Best of Guggenheim collection now in Brussels

The exhibition “Guggenheim Full Abstraction” traces the origins and developmguggenheiment of Abstract Art on both sides of the Atlantic in the 1940s to 1960s, through masterpieces from two museums founded by the American collectors Solomon R. Guggenheim (1861 – 1949) and his niece Peggy Guggenheim (1898–1979).

The exhibition focusses on questions like why abstract expressionism arose, the relationship between this style and surrealism and how it spread in the United States and Europe.  It also reveals the story of the two famous collectors and shows a video mainly of the life of Peggy.

Afterwards one will understand what a very special and honest person Peggy Guggenheim was! She dedicated her life to art by collecting art and supporting many artists in Europe and the US. She even became a driving force in the rise of the abstract expressionism in the US where she opened in 1942 in New York the “Art of This Century Gallery“. The gallery exhibited important works by established European artists with an emphasis on surrealism and also exhibited the works of  American artists. Among the artists were Hans Arp, Max Ernst, Alberto Giacometto, Wassily Kandinsky, Pablo Picasso, Joan Miro, Willem de Kooning, Jackson Pollock, Alexander Calder, Ed Reinhardt, Hans Hofmann. Since 1947 her collection can be seen in her museum in Venice.

The Solomon R. Guggenheim Museum in New York opened in 1959.

In Brussels the ten exhibit halls with different topics show masterpieces of the Guggenheims: In the beginning you see the suitcase of Marcel Duchamp where he put some 60 miniatures of his work.  European artists like Max Ernst, two wonderful paintings of the American artist Mark Rothko as examples of his “icons of meditation”, the typical Lucio Fontana works, Jean Dubuffet’s awesome “Propitious Moment” as well as his known “Staircaise” . One hall is totally dedicated to Jackson Pollock, who was heavily promoted by Peggy. Abstract Expressionist art invites artist and viewer to meet. While the artist expresses their emotions and conveys a sense of their presence in the work, the viewer’s perception is the final component in the mix. Abstract painting “confronts you”, Pollock said in 1950. Did you ever see Jackson Pollock’s black-and-white paintings in ink on paper?  (There is one side more shown in the Kunstmuseum Basel: “The figurative Pollock”). Another eye-catcher is the work of Hans Hoffmann*). Even if his work is “full abstraction” you may feel that this artist was inspired by nature.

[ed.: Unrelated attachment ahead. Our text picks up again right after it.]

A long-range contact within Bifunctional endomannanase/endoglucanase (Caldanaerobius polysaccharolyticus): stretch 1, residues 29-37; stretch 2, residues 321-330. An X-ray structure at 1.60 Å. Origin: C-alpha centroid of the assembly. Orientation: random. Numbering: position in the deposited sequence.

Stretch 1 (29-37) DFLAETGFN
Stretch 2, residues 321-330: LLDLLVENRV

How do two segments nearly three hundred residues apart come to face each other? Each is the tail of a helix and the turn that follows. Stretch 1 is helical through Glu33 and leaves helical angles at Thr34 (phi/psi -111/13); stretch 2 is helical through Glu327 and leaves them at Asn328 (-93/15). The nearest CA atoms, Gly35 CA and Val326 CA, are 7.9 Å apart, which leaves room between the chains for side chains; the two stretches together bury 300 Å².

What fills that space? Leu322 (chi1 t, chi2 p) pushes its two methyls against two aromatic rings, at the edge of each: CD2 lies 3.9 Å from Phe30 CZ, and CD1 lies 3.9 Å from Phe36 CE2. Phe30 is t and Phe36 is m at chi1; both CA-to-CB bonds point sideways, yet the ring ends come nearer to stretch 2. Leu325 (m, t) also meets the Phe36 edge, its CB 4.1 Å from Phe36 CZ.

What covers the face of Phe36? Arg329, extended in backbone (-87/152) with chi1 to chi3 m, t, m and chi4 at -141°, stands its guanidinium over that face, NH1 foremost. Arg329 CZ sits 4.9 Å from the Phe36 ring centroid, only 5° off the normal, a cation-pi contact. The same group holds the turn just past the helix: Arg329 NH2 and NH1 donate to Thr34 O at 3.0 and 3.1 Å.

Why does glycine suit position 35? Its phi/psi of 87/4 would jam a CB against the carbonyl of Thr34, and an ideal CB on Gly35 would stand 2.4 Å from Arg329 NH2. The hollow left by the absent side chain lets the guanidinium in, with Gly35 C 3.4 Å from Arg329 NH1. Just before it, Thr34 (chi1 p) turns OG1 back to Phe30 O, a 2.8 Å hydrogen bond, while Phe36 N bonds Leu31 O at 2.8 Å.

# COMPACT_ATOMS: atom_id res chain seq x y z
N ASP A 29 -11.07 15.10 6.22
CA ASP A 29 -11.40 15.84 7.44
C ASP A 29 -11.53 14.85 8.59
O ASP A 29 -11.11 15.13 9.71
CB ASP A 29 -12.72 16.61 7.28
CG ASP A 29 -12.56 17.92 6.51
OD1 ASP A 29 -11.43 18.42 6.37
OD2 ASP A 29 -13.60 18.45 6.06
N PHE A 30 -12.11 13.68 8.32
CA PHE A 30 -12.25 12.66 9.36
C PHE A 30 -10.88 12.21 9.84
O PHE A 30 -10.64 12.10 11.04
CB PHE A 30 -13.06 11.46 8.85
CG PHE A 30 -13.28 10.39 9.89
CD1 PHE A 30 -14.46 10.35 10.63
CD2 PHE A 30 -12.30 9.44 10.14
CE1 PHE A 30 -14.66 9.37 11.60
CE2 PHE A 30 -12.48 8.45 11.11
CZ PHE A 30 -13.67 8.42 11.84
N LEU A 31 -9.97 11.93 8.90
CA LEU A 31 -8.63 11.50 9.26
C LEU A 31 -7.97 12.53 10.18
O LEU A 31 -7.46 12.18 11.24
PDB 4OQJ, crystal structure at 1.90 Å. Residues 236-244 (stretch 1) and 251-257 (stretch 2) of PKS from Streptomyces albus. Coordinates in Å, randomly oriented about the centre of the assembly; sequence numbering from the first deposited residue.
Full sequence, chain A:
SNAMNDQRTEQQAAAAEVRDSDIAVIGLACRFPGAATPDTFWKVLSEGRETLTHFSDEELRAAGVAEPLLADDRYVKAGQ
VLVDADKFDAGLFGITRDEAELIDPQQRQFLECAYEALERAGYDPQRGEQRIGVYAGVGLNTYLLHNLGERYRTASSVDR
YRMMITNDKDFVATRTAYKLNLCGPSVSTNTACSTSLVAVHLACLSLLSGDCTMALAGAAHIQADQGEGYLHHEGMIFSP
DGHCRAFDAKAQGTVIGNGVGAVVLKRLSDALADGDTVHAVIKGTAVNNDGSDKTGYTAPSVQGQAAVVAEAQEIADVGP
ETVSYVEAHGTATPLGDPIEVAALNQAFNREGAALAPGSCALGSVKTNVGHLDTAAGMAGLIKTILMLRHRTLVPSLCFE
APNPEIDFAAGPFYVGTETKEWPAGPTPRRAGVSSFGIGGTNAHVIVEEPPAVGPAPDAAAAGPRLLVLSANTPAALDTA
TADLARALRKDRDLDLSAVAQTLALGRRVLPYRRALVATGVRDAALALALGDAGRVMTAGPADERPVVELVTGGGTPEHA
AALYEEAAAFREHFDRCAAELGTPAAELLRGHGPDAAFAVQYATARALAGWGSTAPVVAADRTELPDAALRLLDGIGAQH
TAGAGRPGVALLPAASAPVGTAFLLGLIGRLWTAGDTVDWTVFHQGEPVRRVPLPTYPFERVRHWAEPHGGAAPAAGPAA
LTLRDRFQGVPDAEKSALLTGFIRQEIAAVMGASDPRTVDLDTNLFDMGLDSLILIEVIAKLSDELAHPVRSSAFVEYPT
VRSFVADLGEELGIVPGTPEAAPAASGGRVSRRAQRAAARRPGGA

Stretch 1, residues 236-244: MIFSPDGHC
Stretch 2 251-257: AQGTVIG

Don’t miss the opportunity to meet them all!

*)Born 1880 in Weißenburg, Germany, he not only became a famous artist; he also was a brillant teacher of art and founded an art school in 1915. In 1932 he emigrated to New York where he founded in 1934 the Hans Hofmann school of Fine Arts. Unintentional he even provoked the term “abstract expressionism” when a critic described Hofmanns works as “splatter and daub style of painting”
(Spritzer und Schmiererei). At the moment Hans Hofmann is shown in the Kunsthalle Bielefeld.

19.10.2016 – 12.02.2017

ING Cultural Centre
Mont des Arts/Place Royale, 6
B-1000 Brussels

See also: Five things you need to know about Abstract Expressionism under:

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